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Reaction to “Araby”

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    Reaction to James Joyce’s “Araby” James Joyce’s “Araby” is no different than his other works. The story of “Araby” is layered and profoundly complex yet, so are his other works. “Araby” is the story of a young boy who lives in Dublin and is completely captivated by a female counterpart. Something that is quite evident all throughout the story is that this boy, although captivated by this girl, does not once make mention of her name. It seems as if to speak her name would taint his idea of her perfection. For this reason, we know the girl only as Mangan’s sister.

    The reason the narrator never spoke the girl’s name can be attributed to different things. It is as if he was completely oblivious to her name and rather only focused on her vanity, or rather he merely could not recall her name but only the memories of her beauty. Either way, this goes to prove that the narrator was accurate in stating he is a “creature driven by vanity. ” The idea that the narrator was living in his own fantasy is also a possibility. This would mean that to win over the girl he loves would symbolize him escaping this world of fantasy, thus creating a new reality.

    We as the reader are presented with the narrator’s infatuation with this girl. The narrator described how he would stand around corners, waiting to catch a mere glimpse of his love. The narrator also described his love as the light to his fantasy and someone who will lift him from darkness. To make such a bold claim about another person’s impact on your life, presents the idea that this person is significant in your life. As I read the piece “Araby,” I made many personal connections to this story.

    It seems as if I am actually this narrator who is infatuated with a female counterpart, which just as I have been in my life, so have many other males in the world. Joyce is not merely stating one boy’s desire to be with this anonymous girl, he is rather making the narrator any male reader, and the girl any girl the male reader has every cared about. The question of “Why” Joyce wrote “Araby” is not one of finding truth in a world of fantasy but rather to connect to a male audience on a profound level which can be related to a schoolboy’s love for a girl he will never get.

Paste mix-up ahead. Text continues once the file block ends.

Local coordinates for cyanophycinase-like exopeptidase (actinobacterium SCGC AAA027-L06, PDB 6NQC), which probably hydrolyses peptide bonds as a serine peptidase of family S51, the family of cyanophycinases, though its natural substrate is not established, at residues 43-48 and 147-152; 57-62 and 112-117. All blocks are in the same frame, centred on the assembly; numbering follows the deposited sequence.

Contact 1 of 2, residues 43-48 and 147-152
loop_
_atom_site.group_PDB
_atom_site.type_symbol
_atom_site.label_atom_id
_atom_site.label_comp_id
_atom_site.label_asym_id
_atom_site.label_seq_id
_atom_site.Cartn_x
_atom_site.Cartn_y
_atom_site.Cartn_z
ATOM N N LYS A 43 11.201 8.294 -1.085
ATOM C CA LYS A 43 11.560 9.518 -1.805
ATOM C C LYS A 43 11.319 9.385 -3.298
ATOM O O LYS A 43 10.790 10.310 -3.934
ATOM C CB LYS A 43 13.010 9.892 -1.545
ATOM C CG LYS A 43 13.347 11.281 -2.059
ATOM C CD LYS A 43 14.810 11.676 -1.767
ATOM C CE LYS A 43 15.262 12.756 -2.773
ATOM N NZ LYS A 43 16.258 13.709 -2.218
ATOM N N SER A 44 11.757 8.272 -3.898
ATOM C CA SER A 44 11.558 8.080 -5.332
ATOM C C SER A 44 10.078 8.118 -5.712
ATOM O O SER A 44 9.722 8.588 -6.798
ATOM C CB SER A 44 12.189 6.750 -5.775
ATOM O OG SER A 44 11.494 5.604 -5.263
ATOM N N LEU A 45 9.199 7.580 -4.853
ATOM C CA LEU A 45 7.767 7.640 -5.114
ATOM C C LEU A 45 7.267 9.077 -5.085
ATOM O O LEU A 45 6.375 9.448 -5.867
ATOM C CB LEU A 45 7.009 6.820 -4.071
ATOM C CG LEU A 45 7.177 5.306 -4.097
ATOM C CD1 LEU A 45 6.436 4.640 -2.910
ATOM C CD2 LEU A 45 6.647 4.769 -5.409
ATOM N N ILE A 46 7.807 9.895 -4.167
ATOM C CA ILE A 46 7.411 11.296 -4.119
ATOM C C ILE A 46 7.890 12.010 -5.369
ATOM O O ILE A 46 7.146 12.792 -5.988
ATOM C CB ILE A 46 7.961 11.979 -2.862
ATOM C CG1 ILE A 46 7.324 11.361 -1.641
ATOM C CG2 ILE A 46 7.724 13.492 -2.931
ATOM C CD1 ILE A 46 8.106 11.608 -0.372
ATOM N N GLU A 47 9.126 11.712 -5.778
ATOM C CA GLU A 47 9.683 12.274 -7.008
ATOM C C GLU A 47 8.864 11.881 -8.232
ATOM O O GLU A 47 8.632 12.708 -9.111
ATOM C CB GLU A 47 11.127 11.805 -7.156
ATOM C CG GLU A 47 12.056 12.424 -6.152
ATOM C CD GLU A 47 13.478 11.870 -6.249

The fact that the boy did not win the girl over with the present he purchased for her at the bazaar is generally demoralizing. For Joyce to show that the boy does not escape his world of fantasy means that Joyce wanted the reader to feel as if you were trapped, a prisoner, in the order of the world. As the story was winding down, I found myself constantly wondering “why would James Joyce write this story with such a grim ending? This question was answered through my realization that the story of “Araby” was based on a single boy’s account of loving a girl and not winning her over, when in reality, there are always some instances of happy endings where the boy wins the girl he loves. Contrary to a cliche modern love movie, the story of “Araby” was written in a time where it was difficult for a man to express his feelings to a woman freely and openly. This meant that to win a girl over, it required a male to show his love through the act of buying her a gift, as opposed to today where feelings can be texted between two people.

    In the end, my perception changed from this story being about single instance of a boy trapped in a fantasy, who would only be set free by winning the girl he loved, to a story which represented the social construct of male’s as a whole. Men during the time “Araby” was written were prisoners of their feelings and forced to not overstep their boundaries. When the boy does not win the girl in the end, this proves that he too was a prisoner of the social construct during this time.

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    Reaction to “Araby”. (2016, Dec 11). Retrieved from

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